If you have Navy Ancestors a trip to the Caird Library and Archive at Greenwich Maritime Museum could be worthwhile.
The museum and archive is about 5 minutes walk from Cutty Sark station on the DLR. As you leave the station the first thing you see is the magnificent ship towering above the surrounding buildings.
The layout of the Maritime Museum on the ground floor can be confusing but there are several staff on hand to point you to the library. Once at the library, the usual identity checks, issue of locker keys and reading card take place and you can go into the communal study area or the quiet study zone to look at the catalogue and order your books or papers. However, it is best to register on the website ahead of your visit and order the items you want in advance from the online catalogue. They will then be waiting for you at the desk on your arrival. If you choose to order on the day there are several deadline times for selecting the documents which arrive about 40 minutes later. Cushions to rest and read the documents or books are plentiful and you are requested to use them.
My quest was to look at the private diaries of Midshipman G Codrington, written while on board the HMS Bellerophon in 1894 to see if there was any information about Great Uncle Jim’s attempt to desert. I had obtained his Navy Service Record from a search on Ancestry.co. uk although it is also available on the National Archives Website in series ADM 188, Registers of seamen’s services 1873-1924. I was in luck, Codrington wrote in detail about the attempted desertion of around 20 men while the ship was in dock at Newport, North America. Not only that but he had cut out and added newspaper articles about the incident.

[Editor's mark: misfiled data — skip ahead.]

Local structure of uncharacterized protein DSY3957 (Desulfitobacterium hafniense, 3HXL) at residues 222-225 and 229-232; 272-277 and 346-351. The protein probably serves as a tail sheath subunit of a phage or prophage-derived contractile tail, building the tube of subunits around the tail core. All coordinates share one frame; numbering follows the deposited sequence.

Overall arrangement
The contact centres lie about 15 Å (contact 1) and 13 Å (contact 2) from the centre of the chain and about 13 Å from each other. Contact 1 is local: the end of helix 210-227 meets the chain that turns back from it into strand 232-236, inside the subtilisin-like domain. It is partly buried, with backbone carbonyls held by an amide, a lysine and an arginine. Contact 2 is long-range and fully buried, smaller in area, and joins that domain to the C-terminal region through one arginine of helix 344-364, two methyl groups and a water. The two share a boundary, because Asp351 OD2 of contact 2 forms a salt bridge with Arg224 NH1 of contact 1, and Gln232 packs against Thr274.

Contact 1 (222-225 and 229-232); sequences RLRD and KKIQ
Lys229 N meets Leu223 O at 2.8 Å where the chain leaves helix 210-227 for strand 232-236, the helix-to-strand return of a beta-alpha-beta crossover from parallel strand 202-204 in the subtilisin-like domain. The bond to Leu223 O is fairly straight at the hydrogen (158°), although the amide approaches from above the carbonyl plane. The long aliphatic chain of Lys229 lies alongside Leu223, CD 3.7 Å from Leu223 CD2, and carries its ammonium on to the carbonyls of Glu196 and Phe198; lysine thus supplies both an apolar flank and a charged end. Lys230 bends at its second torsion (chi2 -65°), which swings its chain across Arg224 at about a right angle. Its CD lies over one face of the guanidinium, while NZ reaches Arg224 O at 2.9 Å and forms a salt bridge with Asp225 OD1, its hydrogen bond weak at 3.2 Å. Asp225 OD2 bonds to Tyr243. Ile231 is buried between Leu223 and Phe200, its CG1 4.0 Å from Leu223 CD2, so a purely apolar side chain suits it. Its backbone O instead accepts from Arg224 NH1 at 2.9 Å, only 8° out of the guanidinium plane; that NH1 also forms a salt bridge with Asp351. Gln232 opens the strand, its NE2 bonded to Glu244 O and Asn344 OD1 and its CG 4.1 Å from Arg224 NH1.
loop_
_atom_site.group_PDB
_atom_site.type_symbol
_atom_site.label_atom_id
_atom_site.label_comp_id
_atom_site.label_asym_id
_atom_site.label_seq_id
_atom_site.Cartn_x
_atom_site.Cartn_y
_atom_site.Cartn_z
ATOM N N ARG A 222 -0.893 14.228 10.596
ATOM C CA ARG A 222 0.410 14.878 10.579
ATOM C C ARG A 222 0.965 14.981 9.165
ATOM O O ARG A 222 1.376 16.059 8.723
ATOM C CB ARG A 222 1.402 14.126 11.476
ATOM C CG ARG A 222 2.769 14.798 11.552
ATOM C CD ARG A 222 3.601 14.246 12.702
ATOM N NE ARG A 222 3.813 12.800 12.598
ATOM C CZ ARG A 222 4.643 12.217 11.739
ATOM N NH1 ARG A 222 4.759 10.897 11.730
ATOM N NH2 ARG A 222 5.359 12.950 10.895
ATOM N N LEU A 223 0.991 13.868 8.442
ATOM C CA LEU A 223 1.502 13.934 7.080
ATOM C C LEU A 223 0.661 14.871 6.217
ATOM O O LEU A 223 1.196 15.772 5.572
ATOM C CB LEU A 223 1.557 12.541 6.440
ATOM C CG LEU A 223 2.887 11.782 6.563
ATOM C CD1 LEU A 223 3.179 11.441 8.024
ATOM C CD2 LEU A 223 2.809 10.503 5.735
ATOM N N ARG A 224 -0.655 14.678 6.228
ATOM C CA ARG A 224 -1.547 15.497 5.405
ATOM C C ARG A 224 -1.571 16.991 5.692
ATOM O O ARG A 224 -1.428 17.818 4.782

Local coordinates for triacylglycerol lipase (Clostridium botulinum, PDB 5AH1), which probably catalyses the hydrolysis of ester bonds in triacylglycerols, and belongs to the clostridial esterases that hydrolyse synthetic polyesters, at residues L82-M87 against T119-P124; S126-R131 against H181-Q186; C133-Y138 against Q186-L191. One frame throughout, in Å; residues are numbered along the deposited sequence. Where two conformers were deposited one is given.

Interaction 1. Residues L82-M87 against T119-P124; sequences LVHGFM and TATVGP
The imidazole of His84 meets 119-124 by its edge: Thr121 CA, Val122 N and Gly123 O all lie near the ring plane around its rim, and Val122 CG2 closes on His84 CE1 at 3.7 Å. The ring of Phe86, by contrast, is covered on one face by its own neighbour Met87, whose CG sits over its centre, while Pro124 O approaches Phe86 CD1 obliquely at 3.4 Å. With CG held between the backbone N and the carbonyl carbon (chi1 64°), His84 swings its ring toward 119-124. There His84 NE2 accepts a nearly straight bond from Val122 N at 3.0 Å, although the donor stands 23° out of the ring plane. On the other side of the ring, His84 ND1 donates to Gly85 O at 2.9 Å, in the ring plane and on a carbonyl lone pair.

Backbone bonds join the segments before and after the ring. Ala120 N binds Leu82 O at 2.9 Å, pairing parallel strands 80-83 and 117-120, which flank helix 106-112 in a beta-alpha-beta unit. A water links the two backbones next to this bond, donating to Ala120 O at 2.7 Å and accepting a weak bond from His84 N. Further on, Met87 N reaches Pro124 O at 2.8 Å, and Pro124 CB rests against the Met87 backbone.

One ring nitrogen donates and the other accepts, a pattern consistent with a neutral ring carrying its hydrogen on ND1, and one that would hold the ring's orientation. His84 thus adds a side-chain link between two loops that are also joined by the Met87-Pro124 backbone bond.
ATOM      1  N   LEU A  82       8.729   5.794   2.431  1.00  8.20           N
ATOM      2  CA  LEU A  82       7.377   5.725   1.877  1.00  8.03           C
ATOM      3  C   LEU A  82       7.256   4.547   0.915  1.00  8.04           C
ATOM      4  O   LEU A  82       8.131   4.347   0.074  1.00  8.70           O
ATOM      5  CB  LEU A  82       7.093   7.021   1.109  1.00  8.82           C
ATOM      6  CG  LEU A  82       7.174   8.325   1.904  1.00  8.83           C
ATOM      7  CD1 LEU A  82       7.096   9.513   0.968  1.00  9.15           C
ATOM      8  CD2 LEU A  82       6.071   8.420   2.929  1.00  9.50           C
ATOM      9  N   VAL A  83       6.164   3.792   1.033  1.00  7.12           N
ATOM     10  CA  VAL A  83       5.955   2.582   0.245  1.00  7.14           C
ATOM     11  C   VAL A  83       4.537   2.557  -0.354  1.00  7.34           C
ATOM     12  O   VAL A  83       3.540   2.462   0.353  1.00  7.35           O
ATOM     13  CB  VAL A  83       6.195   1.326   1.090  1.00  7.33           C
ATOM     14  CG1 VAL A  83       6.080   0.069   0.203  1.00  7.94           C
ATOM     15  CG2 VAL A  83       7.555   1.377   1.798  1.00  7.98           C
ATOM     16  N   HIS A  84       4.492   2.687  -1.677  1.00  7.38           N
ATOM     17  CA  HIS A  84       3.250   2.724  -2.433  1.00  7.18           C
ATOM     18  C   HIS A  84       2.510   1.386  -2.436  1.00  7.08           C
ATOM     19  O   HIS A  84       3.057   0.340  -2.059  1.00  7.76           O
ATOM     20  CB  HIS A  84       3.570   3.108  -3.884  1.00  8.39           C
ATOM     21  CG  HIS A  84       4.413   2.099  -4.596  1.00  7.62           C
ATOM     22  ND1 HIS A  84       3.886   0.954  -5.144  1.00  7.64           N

I also examined some other ships’ log books for the following year when Uncle Jim was in the far east. They vary in the detail written within but some contain beautiful drawings, fascinating observations and general accounts of the ship’s voyage. The scent of tobacco smoke was still evident in the pages of one log book.
Uncle Jim died on board the Ben-My-Shree. The log books for this voyage are held by The National Archives at ADM 53/35192. The exact co-ordinates of the ship are noted at the time he dropped to the deck of the ship and died from a cerebral haemorrhage. The following day he was buried at sea. Once again the exact co-ordinates of his burial at sea, off the coast of Syria, were recorded.
There is much to learn about our Naval ancestors. The Caird Library and Archives are full of information that can help us extend our knowledge of their lives at sea and the history of the ships they sailed.